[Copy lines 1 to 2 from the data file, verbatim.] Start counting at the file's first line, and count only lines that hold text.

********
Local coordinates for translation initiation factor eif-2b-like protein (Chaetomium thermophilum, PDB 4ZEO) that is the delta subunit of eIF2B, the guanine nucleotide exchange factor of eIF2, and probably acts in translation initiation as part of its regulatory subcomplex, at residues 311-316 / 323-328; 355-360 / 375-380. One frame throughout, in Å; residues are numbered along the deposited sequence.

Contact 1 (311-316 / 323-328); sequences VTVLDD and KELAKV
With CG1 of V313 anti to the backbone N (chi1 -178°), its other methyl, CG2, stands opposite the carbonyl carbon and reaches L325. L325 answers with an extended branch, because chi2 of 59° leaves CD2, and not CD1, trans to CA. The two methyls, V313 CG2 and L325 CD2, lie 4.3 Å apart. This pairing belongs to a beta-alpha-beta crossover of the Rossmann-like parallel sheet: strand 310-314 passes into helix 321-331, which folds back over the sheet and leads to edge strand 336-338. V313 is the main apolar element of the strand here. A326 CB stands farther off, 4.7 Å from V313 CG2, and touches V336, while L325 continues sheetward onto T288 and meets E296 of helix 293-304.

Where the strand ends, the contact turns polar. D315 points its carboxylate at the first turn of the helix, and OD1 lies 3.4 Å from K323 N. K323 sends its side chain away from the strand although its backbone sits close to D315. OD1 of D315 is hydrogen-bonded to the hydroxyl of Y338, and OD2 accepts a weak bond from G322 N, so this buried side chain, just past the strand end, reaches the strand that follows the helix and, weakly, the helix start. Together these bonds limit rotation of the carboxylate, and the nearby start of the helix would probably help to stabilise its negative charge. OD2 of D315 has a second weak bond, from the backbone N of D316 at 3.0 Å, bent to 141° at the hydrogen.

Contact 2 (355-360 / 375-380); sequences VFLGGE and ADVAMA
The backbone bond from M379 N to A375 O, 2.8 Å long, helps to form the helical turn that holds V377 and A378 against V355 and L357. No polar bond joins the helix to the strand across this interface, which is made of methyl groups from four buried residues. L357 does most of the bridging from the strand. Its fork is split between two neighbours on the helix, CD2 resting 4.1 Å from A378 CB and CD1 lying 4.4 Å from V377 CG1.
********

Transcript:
Local coordinates for translation initiation factor eif-2b-like protein (Chaetomium thermophilum, PDB 4ZEO) that is the delta subunit of eIF2B, the guanine nucleotide exchange factor of eIF2, and probably acts in translation initiation as part of its regulatory subcomplex, at residues 311-316 / 323-328; 355-360 / 375-380. One frame throughout, in Å; residues are numbered along the deposited sequence.

Contact 1 (311-316 / 323-328); sequences VTVLDD and KELAKV